Let Me Introduce Myself

I have recently joined the Center of the American Experiment as an economist to contribute to the Center’s research and analysis of Minnesota’s economy as well as various policy issues.

Growing up in Malawi, Africa, I thought of the government as a provider, a protector, and a planner. Generally, the government of Malawi provided most basic goods and services or subsidized them when they were privately produced. For this reason, I wanted to understand the functions of government as they relate to the economy. After experiencing a chronic scarcity of basic goods and services, most of which were provided by the government, I wanted to know what can be done to improve the provision of those goods and services.

My initial plan was to join the Malawi government after completing my studies. I was going to contribute to its benevolent work of ensuring the survival and the progress of society. I was also going to make sure the government was providing high-quality education, and health and transportation services, among others.

While studying Economics at Troy University, I was introduced to the idea of free markets and how they lead to economic growth. During my graduate studies I delved deeper into the Austrian theory of Economics, specifically the ideas of Frederick A. Hayek, and his research on what ultimately leads to social and economic advancement.

The more I understood economics, the more I resonated with Hayek’s idea of what the fundamental problem of any society is. In Hayek’s words, the fundamental problem of society is:

…how to secure the best use of resources known to any of the members of society, for ends whose relative importance only these individuals know. Or to put it briefly it is a problem of the utilization of knowledge not given to any one in its totality. – Use of Knowledge In Society.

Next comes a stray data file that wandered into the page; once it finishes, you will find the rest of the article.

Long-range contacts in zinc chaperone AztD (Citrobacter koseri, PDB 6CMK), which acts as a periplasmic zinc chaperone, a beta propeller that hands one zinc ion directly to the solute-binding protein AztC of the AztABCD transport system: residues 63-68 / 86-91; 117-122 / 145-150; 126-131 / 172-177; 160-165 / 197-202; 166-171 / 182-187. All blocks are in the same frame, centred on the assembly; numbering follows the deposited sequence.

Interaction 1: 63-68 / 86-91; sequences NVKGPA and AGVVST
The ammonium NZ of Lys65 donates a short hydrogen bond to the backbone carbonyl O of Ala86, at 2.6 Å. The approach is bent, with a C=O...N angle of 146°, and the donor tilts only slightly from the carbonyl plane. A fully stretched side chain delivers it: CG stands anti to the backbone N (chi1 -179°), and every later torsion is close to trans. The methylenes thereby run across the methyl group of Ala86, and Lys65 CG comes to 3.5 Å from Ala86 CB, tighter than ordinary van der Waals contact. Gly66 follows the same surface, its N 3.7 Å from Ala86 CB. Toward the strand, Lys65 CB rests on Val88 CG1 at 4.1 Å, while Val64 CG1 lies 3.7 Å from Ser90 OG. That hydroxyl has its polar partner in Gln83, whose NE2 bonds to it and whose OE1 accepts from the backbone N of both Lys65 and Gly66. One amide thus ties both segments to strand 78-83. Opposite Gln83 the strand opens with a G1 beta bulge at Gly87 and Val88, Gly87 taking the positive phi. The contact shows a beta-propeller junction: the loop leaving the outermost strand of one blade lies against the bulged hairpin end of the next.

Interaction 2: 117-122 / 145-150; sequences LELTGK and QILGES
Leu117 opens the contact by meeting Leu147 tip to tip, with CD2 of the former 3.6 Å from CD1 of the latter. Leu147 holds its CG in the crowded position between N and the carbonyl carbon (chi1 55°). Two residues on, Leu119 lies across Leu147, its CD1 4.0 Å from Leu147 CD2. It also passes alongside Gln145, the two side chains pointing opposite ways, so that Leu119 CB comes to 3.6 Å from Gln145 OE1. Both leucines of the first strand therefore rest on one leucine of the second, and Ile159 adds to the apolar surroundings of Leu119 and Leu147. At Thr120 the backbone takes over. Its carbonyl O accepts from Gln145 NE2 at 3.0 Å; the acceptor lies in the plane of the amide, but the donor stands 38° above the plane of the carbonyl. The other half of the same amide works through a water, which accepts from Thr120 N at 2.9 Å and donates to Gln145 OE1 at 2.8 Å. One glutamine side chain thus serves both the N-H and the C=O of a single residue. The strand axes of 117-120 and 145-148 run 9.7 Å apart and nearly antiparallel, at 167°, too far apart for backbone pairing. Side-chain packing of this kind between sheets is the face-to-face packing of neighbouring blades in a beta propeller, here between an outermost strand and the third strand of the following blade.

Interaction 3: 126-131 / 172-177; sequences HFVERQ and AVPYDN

It became clear to me that it is not a question of how many resources any society has or is given by outsiders, but how it allocates those resources that ultimately determines its level of advancement. And the market is the only way to allocate resources efficiently through the signaling role of prices. In essence, we need the market to convey information on the best ways for scarce resources to be invested for maximum benefit. And we need liberty for the market to succeed, because we are not omniscient:

If there were omniscient men, if we could know not only our present wishes but also our future wants  and desires, there would be little case for liberty. And in turn, liberty of the individual would make complete foresight impossible. Liberty is essential to leave room for the unforeseeable and unpredictable; we want it because we have learned to expect from it the opportunity of realizing many of our aims. It is because every individual knows so little and because we rarely know which of us knows best that we trust the independent and competitive efforts of many to induce the emergence of what we shall want when we see it.

In the prosperous West, it is easy to overlook many of the institutions that are responsible for the economic growth that provides a high standard of living. This is because these institutions are deeply embedded in the foundation of western society, have evolved over time, and are not the result of the efforts of any single man or entity. Growing up in a poor and primarily welfare-state society, with very few institutions to ensure the existence and protection of individual and economic liberty, I can easily appreciate the role that these institutions play. It is important that our free market system be preserved because it is essential for the continued growth and existence of America’s successful society.

I am excited to be part of an organization that seeks to advance the ideas of limited government and free markets. I look forward to contributing to effective and efficient policy in Minnesota, which in the long run will benefit all Minnesotans.